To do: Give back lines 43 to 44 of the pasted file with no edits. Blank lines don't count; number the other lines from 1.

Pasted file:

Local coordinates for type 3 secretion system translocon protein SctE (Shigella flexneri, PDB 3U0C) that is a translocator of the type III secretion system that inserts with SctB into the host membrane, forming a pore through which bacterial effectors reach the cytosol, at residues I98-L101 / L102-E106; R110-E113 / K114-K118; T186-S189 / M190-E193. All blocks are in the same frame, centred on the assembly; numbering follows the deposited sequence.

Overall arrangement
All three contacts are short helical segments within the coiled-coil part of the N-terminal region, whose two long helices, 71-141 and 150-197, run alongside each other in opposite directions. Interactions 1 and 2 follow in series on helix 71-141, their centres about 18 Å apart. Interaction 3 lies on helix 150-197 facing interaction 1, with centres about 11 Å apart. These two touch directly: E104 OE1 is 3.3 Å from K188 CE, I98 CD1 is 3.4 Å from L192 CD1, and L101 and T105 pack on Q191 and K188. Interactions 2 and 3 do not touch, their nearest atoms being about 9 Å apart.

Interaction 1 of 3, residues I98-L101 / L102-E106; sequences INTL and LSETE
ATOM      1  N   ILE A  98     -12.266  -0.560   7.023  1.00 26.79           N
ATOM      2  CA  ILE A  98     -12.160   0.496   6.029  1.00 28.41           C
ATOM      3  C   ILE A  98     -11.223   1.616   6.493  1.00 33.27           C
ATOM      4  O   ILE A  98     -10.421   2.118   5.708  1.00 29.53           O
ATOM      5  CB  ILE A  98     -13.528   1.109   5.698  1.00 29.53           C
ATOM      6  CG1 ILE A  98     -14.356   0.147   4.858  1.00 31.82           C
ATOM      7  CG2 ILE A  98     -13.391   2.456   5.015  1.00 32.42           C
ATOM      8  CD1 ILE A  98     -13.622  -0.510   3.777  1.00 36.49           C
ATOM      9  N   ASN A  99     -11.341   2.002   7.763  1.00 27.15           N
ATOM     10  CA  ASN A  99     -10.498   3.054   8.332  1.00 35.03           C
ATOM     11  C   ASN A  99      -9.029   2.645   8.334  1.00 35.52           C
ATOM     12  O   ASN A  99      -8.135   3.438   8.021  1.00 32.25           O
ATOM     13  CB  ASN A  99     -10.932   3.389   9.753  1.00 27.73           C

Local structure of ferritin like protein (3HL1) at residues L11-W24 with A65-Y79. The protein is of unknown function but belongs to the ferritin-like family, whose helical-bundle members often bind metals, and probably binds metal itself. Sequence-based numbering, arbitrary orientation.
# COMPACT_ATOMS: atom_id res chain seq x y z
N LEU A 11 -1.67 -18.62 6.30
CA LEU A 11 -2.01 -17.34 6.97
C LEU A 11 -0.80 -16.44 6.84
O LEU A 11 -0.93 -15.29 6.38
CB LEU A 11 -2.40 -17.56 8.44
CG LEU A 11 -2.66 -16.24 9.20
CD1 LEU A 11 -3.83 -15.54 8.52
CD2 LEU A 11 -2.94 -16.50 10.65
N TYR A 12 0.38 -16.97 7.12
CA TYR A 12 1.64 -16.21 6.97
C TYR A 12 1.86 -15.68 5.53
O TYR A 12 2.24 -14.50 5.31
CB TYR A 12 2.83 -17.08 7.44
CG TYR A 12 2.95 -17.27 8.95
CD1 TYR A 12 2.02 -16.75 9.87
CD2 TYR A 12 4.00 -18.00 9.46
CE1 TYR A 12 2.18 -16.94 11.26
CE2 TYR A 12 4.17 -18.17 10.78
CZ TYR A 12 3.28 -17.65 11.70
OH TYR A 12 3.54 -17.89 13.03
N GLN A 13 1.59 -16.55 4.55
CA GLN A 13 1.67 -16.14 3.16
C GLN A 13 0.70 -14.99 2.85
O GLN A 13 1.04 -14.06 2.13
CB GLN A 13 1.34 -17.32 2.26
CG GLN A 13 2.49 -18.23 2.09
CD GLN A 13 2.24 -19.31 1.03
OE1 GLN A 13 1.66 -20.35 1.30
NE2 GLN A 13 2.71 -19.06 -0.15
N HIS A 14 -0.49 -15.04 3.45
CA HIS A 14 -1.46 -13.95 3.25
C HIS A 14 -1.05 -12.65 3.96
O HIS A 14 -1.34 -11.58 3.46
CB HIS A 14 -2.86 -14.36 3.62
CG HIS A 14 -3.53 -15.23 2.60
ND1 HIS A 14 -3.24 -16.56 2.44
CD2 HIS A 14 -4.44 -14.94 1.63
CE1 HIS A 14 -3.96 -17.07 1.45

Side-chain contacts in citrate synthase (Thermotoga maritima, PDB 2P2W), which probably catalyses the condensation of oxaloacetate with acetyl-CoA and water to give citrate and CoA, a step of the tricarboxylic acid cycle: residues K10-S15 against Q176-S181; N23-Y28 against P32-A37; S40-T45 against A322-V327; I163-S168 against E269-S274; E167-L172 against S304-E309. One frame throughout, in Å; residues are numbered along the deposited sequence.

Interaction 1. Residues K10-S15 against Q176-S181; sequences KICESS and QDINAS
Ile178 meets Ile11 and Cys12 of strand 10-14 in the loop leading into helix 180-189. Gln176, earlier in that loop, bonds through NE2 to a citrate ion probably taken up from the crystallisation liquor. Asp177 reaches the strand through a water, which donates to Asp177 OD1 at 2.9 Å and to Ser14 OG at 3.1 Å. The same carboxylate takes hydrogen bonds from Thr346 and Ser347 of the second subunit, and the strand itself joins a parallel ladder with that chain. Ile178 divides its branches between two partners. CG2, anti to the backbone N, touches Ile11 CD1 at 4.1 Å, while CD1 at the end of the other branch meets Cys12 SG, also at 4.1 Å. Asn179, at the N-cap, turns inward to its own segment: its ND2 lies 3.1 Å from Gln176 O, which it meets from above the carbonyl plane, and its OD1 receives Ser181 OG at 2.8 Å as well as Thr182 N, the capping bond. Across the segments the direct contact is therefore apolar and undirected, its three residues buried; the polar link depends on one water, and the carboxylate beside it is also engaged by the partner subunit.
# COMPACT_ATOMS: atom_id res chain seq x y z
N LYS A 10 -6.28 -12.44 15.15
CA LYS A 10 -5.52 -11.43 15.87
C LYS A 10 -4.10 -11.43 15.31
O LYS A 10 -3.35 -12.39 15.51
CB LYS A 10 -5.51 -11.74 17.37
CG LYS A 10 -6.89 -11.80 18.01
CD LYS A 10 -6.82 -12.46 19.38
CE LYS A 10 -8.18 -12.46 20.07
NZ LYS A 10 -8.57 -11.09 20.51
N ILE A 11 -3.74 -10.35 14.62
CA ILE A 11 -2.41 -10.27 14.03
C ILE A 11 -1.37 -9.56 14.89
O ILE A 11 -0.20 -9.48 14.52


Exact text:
O GLN A 13 1.04 -14.06 2.13
CB GLN A 13 1.34 -17.32 2.26